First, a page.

Spain’s parliament is set to vote Tuesday on a nonbinding resolution to recognize a Palestinian state.
“The only message we want to send tomorrow is to Israel and to Palestine: you both should sit down and work together and look for a way out in this moment, when everything is blocked,” said Spanish parliamentarian Trinidad Jimenez, who spearheaded the initiative.
A member of the Spanish Socialist Workers’ Party, the largest opposition party in the Spanish parliament, Jimenez sits on the lower house’s Committee on Foreign Affairs, and served as the foreign minister from October 2010 to December 2011.
She described herself as having long been involved and interested in the Israeli-Palestinian conflict.
European recognition of a Palestinian state would help create a conducive climate for the renewal of Israeli-Palestinian talks, Jimenez told The Jerusalem Post in a telephone interview from Spain.
“We feel that we need one more step,” Jimenez said of the vote.
Parliaments in Great Britain and Ireland already approved similar nonbinding votes, calling on their governments to unilaterally recognize “Palestine” as a state outside the paradigm of a peace process.
Neither government has heeded that call.
The position of Great Britain is particularly important because it holds a permanent seat on the United Nations Security Council, a body whose support is necessary for Palestinians to become a UN member state. In 2015, Spain will become a temporary member of the council for two years.
Speaking with reporters outside the EU’s Foreign Affairs Council meeting in Brussels on Monday, Spain’s Foreign Minister Jose Garcia-Margallo, of the ruling People’s Party, called for a common European solution to the Israeli-Palestinian conflict.
“The worst service we can give to the cause of peace in the Middle East is for each country to continue advancing national, isolated solutions and not a joint solution,” he said.
The government position at this point is that Palestinian statehood should only come about as part of negotiated final agreement for a two-state solution, and not as a separate unilateral measure, Garcia-Margallo said.
“We have always said that the only solution is two states, to get to the solution through negotiation is the best way, and we will recognize ‘Palestine’ as a [state] – taking into account what the Congress will approve tomorrow – provided that we believe it is the right step to put on track the negotiations again, or if we consider that negotiations are definitively blocked,” he said.
The proposed text of the resolution to be reviewed by the Congress of Deputies, the parliament’s lower house, urges the government to “recognize Palestine as a state, subject to international law.”
It also calls on the government to “promote in coordination with the European Union the recognition of the Palestinian state.”
Israel has urged Europe not to unilaterally recognize “Palestine” as a state.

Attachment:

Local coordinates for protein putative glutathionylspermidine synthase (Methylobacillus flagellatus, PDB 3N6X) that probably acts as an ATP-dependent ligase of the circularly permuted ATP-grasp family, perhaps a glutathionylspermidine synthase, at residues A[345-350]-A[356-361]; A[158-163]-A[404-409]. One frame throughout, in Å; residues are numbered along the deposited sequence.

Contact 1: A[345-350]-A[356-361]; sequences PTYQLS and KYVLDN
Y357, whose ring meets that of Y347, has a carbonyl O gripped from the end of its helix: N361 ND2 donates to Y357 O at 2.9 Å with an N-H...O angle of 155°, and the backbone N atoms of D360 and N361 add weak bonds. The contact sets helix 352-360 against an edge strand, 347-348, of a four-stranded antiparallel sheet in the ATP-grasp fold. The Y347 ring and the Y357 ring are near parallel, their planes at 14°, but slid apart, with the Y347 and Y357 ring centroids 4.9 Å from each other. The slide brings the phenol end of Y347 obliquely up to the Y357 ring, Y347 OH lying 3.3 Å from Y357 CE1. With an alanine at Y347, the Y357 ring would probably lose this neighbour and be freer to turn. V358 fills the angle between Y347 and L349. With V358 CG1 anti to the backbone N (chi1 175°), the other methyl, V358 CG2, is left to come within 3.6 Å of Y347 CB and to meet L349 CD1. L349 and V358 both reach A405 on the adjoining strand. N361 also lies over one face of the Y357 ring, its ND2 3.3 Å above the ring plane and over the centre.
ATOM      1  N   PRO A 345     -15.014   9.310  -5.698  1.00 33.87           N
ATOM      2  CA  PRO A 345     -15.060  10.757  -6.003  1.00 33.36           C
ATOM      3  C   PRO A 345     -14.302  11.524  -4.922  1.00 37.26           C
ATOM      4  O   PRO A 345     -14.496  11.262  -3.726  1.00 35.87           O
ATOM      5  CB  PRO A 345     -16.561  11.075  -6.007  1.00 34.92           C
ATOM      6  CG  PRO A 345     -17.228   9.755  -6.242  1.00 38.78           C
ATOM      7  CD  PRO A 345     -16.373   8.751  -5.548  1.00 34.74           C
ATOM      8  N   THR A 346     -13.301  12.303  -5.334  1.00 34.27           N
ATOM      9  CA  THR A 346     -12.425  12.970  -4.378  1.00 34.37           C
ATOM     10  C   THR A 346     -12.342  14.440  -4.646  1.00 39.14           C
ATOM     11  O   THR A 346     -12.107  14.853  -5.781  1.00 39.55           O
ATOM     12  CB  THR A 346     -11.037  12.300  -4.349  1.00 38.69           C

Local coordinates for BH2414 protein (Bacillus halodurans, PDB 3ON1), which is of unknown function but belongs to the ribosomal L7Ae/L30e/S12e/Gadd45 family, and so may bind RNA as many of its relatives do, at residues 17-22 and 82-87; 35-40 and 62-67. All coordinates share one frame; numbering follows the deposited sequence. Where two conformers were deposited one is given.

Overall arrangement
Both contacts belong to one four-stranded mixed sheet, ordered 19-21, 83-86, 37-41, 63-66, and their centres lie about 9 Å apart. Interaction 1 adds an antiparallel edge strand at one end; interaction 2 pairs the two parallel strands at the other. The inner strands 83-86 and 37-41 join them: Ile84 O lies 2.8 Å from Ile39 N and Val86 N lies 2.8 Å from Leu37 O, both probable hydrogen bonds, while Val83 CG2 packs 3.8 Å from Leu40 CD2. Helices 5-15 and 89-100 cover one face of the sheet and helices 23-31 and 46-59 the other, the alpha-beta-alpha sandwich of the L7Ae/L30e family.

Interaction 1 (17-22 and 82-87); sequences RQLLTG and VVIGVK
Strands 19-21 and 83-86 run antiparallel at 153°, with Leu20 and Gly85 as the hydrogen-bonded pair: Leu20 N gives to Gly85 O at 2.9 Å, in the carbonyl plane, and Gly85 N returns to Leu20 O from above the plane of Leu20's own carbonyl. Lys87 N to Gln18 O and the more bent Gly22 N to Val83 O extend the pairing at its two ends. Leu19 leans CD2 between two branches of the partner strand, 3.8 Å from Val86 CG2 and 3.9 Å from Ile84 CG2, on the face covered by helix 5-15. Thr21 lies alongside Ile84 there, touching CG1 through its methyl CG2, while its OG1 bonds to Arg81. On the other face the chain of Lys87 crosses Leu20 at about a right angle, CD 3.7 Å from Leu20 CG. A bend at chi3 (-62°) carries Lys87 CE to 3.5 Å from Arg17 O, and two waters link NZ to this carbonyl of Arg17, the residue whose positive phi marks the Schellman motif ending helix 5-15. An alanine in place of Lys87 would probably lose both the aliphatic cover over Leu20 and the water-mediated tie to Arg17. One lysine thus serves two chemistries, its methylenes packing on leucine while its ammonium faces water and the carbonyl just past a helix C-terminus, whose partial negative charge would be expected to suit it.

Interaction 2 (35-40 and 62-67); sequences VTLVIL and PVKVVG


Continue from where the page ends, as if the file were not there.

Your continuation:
On Sunday, Prime Minister Benjamin Netanyahu said that “the calls that have been coming from European countries, from European parliaments, to unilaterally recognize a Palestinian state pushed peace backwards.”
“They don’t tell the Palestinians that they have to make their peace with a nation-state for the Jewish people. They just give the Palestinians a nationstate,” he added.
But Jimenez cited suffering on both sides of the conflict and the long-stalled peace process as proof the “same formula” has failed.
“Are there any negotiations?” she asked. “Is there any dialogue? There’s nothing.”
Moreover, she said the resolution would reflect a consensus in Spain that a two-state solution is a necessary condition for peace in the region.
“In Spain, more or less all the political forces agree that the way to establish a peaceful region is to establish two states, living together, living in peace, living with secure borders,” she said.
Spanish media reported on Friday that 78 senators had signed a statement calling on the government to recognize a Palestinian state. They said in the letter that such a move “doesn’t stand in opposition to anybody, and much less in opposition to the State of Israel.”
Jimenez reiterated that point on Monday.
“It’s not against Israel, and it’s not against Palestine,” she said. “It’s only to push parties to negotiate, to sit down.”
While the resolution does not force the government to recognize Palestinian statehood or establish a timeline for recognition, she said she nonetheless hopes it will help to stoke talks.
Jimenez proposed the resolution early last month, just before Great Britain was set to vote on a similar measure.
“We believe it’s the moment do it,” she said in her speech introducing the measure.
She cited the “destruction of a large part of the Gaza Strip” and the Palestinian Authority’s status as a United Nations observer state as the grounds for recognizing a Palestinian nation immediately.
Tovah Lazaroff contributed to this report.